Cell Phone at Work Policies (With Examples)

Cell phones are part of everyday life. That means your employees will probably bring their cell phones to work, so it’s important to have guidelines in place for their use. Depending on the types of jobs your employees perform, cell phone policies may need to address the use of phones for work and business travel, safety and privacy concerns, and maintaining a productive workplace.
 

Below, you’ll find tips on what to consider when writing an effective and fair cell phone policy for your employees.
 

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What is a work cell phone policy?

A cell phone policy is a set of guidelines regarding cell phone usage in the workplace. Your employees should be able to read your cell phone policy and understand what you expect of them when using their personal cell phone at work.
 

See 15 more policies your business should have.

 

Reasons to have a cell phone policy

Cell phone usage may affect certain parts of your company’s day-to-day workflow, Here are several reasons to have a cell phone policy in place at your company:
 

Safety: Whether your office is in a warehouse or call center, there are hazards in the workplace. Employees need to avoid using a cell phone when they are operating heavy machinery or even while doing routine things like walking up or down stairs as it’s possible to become distracted and not take safety as seriously as they should.
 

Customer service: To provide the highest level of customer service, employees should pay attention to customers and show that they’re accessible and available to clients who come in the door.
 

Productivity: With a cell phone policy in place, employees have guidelines for when they can take breaks and check their phones for calls, texts, social media or news. That way, the workplace can be more productive and remain free from distractions.
 

Security: When an employee is using their cell phone at work, it’s likely that they’ll also connect to the company’s Wi-Fi. However, this can open up your company to unwanted network access or even cause a security breach. In fact, according to one survey, 60% of respondents think that mobile devices are their company’s biggest IT security threat.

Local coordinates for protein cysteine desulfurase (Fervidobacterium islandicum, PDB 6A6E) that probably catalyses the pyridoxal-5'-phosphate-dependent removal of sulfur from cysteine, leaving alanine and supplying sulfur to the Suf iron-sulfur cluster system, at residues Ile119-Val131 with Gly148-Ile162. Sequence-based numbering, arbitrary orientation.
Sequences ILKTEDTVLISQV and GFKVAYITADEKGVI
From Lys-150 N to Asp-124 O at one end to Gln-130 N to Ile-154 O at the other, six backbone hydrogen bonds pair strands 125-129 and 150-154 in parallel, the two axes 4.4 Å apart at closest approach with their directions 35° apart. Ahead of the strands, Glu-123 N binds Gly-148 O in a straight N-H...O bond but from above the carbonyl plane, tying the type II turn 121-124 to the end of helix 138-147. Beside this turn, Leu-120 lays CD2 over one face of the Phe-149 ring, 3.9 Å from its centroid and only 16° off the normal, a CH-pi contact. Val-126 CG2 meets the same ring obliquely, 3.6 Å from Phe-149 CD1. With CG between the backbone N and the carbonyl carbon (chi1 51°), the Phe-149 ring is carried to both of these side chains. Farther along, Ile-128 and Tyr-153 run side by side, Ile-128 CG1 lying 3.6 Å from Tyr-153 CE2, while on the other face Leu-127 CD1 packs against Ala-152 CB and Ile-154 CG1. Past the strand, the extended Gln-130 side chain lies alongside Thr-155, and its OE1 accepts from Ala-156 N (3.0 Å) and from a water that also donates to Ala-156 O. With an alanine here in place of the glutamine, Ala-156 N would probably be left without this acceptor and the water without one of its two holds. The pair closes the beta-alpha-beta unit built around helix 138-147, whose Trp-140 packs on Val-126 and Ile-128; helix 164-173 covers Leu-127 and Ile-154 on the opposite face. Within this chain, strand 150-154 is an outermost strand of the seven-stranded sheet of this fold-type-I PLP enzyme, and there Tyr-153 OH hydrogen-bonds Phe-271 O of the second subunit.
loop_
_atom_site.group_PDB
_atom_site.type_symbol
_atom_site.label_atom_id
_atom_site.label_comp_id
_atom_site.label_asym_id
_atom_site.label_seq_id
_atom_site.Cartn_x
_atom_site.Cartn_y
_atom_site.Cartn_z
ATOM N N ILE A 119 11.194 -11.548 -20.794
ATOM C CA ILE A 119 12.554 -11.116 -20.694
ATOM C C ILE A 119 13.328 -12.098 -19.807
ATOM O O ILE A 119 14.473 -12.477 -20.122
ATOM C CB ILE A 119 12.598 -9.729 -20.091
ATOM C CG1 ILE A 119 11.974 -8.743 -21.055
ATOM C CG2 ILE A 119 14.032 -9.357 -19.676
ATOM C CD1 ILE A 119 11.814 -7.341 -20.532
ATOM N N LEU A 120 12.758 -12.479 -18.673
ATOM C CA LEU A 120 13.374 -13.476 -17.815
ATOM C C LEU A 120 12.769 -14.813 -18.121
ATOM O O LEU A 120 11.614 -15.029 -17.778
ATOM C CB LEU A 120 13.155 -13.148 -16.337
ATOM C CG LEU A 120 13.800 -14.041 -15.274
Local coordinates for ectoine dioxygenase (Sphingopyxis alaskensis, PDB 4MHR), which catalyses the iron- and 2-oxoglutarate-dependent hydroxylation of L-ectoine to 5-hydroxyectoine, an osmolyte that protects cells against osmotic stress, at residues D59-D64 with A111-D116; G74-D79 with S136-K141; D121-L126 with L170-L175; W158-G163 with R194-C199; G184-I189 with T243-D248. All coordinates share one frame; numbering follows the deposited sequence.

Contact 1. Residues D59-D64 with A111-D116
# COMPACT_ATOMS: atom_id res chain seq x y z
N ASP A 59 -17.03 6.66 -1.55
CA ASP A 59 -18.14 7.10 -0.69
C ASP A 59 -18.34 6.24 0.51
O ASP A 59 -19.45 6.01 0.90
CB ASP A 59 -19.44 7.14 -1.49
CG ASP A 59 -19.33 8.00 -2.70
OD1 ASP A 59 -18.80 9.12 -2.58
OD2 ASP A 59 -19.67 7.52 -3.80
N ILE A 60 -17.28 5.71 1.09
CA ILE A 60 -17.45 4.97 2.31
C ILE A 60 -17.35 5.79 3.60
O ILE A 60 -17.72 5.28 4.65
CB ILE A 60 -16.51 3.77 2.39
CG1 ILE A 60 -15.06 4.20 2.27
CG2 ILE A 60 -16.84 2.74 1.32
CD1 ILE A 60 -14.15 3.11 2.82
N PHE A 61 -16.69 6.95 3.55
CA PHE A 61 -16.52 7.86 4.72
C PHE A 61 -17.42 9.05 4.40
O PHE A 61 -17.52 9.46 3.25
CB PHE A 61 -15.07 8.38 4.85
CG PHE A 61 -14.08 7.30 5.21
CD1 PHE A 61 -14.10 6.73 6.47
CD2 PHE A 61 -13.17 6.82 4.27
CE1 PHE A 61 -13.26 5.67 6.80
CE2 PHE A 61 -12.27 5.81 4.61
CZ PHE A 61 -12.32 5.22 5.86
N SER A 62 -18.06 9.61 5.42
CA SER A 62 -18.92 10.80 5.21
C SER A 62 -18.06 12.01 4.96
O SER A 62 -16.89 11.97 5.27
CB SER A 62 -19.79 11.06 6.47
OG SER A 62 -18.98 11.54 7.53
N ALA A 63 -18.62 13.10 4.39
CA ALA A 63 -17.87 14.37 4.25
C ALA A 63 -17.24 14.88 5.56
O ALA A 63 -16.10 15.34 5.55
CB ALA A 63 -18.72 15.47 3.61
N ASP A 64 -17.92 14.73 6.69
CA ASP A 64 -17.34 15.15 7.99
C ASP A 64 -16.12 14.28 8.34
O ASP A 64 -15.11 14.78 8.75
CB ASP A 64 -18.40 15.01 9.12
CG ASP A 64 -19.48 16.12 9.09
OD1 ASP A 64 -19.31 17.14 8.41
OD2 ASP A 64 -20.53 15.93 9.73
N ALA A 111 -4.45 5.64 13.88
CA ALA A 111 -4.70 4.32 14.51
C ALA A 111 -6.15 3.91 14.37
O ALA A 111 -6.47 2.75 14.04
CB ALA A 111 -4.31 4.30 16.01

The basics of work cell phone policies

When writing your company’s cell phone at work policy, review current regulations to determine what is required in your state. Here are some things to consider:
 

  • Do your employees supply their own cell phones for work?
  • Do you expect employees to be available remotely for their jobs?
  • Are there safety concerns for employees using phones at work?
  • Should there be guidelines for personal cell phone use versus business cell phone use? (If you pay for business cell phones, you may stipulate what types of calls can be made. Some companies allow for a reasonable number of personal calls if they travel as a courtesy.)
  • Are there privacy and security concerns with the use of cellphone cameras in the workplace?

Three best practices for cell phone policies

Here are three suggestions you should consider when creating your cell phone policy:

 

Equip employees for work

Many employees use their cellphones for work-related tasks — to store contacts, take photographs that help them with business-related tasks, perform work-related research, keep calendars, use apps that enhance productivity and text with colleagues who are out of the office on business. If cellphones make your employees more productive, write policies that acknowledge their use for work while requesting that employees use common sense to avoid distractions.
 

Related: Giving Employees Business Cell Phones: Best Practices
 

Communicate clearly

Communicate your cell phone policy in your employee handbook, as part of onboarding, or on your company intranet. If the policy is new, and there are safety or security concerns for your workplace, it’s important that employees confirm that they’ve been given this information via signature or email verification. You may also wish to post the policy in a visible area, such as the break room. Make yourself available to answer any questions.
 

Write clearly. Your policy should state when and where employees are allowed to use their cellphones and if there are any disciplinary actions for violations. A clear set of guidelines reduces miscommunications.
 

Address cell phone use on the road